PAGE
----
the smell of my desperation has become a stench

The evolution of language

Although Marlo has never really shown the sensory sensitivities that her sister has exhibited since birth (things like avoiding grass and sand and food with any flavor whatsoever), one thing they have very much in common is a quick temper. On my side of the family we trace this back to my Grandmother Daisy Hamilton who used to throw rocks at cars parked near her house and once broke a lamp over my father’s head. I love you, Dad, but now that I’m a parent I bet you deserved it.

In fact, a common threat I throw around when the kids aren’t listening to me is, “You DO NOT want me to get all Granny Hamilton up in here.” Yes, a threat. I threaten my kids. Should I motivate them in more positive ways? Probably. But, “We will bond so much as a family if we clean up this mess together!” has proven less effective than, “Remember that lady who broke a ceramic fixture over your grandfather’s head? I’M RELATED TO HER.”

Not that I would ever break a lamp over anyone’s head. Calm down. It’s just that Daisy gave me the gift of being able to joke about it. That gift and the bump on my father’s head should be sacredly honored.

Leta’s temper manifests itself in frustration, and it’s usually directed at herself. She’s a perfectionist like her mother and she becomes easily annoyed if her handwriting or piano playing isn’t award-winning. She has a very hard time chilling out. It’s the classic cycle of life: our kids do to us what we did to our parents. I often wonder how many times my mother questioned her stance on marijuana and considered feeding me brownies for dinner.

Marlo’s temper is more traditional. Other people and things frustrate her and she takes it out on them. She’s never violent, but I have had to discipline the occasional shove. It’s the vocal temper I have to be more worried about. The vocal temper informed by a variety of words she has picked up, oh… here and there. More here than there but okay fine… here. I did it. She heard those words from me. I don’t really have to tell you any stories, just that my go-to exclamation is SHIT. And Marlo, my budding English graduate who already understands context, now has a way to express her irritation when she spills her cereal.

I’m working on it, I am. But there’s one expression that she uses in anger that I have only ever used as a means of genuine surprise: SHUT UP. I do not remember the last time I ever told someone to shut up because I wanted them to stop talking. I will say it, however, if you tell me that you got those fantastic leather boots on sale. I will say it if you tell me that a car rolled down a driveway and crashed into your mailbox. I will say it if you tell me that someone in the U.S. House of Representatives used the phrase “legitimate rape.”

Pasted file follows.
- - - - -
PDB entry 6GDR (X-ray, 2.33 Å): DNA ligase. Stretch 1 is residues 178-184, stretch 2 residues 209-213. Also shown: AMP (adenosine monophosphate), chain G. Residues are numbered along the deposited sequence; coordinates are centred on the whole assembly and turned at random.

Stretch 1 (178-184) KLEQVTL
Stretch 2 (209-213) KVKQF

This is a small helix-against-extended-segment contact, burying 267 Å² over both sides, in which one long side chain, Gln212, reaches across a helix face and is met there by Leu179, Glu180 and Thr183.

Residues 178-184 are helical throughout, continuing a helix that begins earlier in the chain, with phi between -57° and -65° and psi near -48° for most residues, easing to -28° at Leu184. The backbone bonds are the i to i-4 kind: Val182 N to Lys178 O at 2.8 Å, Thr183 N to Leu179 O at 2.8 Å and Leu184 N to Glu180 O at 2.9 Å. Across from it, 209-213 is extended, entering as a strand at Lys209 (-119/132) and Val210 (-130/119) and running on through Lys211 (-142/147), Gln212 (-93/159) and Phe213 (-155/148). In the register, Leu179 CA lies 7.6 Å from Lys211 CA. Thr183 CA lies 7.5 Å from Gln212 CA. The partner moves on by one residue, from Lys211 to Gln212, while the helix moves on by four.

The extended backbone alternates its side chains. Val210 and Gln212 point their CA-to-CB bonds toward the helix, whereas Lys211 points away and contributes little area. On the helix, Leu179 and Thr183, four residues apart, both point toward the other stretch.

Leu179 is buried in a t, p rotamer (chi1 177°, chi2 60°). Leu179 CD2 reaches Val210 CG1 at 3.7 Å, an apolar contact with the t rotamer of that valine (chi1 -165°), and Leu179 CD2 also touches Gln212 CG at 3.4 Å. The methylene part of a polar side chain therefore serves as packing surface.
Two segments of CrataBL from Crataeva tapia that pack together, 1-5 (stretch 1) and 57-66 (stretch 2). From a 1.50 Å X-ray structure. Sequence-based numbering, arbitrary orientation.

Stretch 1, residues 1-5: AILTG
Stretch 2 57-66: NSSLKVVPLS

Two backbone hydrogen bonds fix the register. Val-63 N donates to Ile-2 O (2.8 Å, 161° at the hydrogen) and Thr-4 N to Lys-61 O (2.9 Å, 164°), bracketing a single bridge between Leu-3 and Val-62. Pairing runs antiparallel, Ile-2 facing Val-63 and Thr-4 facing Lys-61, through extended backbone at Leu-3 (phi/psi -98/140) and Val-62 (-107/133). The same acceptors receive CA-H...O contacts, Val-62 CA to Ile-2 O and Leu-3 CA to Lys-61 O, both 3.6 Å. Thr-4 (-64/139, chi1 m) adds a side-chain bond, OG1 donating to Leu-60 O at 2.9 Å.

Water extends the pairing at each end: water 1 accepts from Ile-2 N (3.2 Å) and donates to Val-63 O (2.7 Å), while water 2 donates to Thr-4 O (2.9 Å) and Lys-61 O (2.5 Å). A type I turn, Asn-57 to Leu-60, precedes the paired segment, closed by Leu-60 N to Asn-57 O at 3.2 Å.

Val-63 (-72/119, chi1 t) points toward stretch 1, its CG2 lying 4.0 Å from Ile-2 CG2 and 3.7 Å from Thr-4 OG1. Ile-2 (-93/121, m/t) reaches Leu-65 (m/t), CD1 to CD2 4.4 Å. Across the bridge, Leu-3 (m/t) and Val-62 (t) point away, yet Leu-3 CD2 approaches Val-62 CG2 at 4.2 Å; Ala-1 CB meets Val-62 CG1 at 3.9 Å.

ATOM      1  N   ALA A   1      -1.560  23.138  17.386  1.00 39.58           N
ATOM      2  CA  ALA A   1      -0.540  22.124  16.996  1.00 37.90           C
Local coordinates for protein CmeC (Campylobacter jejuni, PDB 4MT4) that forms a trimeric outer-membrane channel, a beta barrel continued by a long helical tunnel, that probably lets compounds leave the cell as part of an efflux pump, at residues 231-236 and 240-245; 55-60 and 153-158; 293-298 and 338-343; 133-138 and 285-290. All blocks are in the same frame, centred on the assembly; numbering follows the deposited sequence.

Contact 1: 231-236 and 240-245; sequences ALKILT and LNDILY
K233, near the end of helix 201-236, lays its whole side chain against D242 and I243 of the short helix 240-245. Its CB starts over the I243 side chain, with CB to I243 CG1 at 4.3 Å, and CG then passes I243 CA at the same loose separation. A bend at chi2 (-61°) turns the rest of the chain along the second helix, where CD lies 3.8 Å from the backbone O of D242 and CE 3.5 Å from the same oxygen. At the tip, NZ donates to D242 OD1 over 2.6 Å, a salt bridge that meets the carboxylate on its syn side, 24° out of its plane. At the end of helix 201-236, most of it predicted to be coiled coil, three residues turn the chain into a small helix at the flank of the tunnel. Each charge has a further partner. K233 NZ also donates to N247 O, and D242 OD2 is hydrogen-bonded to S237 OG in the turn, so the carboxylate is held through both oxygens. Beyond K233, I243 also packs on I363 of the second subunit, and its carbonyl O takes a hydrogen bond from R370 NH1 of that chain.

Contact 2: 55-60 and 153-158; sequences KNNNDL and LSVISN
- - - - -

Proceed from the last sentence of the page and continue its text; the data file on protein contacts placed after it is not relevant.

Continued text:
So I don’t know where she learned to yell, “SHUT UP!” at people who have made her angry. I’ve noticed that she does this. So has my mother. So has my cousin who watches her during the day. We have all disciplined her for it multiple times. And she was being really stubborn about it up until one morning last week when Leta took her by the shoulders and emphasized for the seventeenth time that she was done playing hide and seek.

“SHUT—” Marlo stopped herself because I was standing three feet away.

“SHUT—” again she stopped herself, but she couldn’t let it go.


Leta shook her head in disbelief. “What are you talking about, Marlo?”

Marlo only got louder. “SHUT. THE. DOOR.”

Leta and I both started laughing. “Marlo,” she said. “I’m not standing anywhere near a door.”


This has now replaced both SHUT UP and SHIT in her vocabulary. Upside.

Cue to Saturday afternoon when we were all being lazy and watching an episode of iCarly. It’s a little mature for Marlo to understand so she was occupied with a dollhouse, but she was in the room when a character on the show couldn’t believe what she was hearing and, just like I do, communicated her incredulity by shouting, “SHUT UP!”

Marlo jumped up like she had been electrocuted.

“WHAT?!” she howled pointing to the television. “She just said it! SHE JUST SAID IT!”

Before I could even try to explain the difference between how she said it and how Marlo says it, she covered her ears, fell to the floor and yelled, “SHUT THE DOOR. JUST SHUT THE DOOR.”

  • Amy Mac

    2012/12/10 at 2:18 pm

    Please teach her to say “Shut the Front Door.” Both for when she wants to exclaim “Shut UP!” out of incredulity AND when she wants someone to shut their face. That would be true excellence. Also, god bless our crazy Southern grandmothers … without them, where WOULD our sense of humor be? Nowhere good.

  • Angeerah

    2012/12/10 at 2:20 pm

    Our son has autism so his language is coming around more but OF COURSE, he picks up on the things we do not want him to say, at least in public. The funniest though is that I’m always telling my husband to WATCH OUT! or BE CAREFUL! when we are in the car. The other day my husband took a fast left and what did we hear from our backseat driver? WATCH OUT, Dada!!!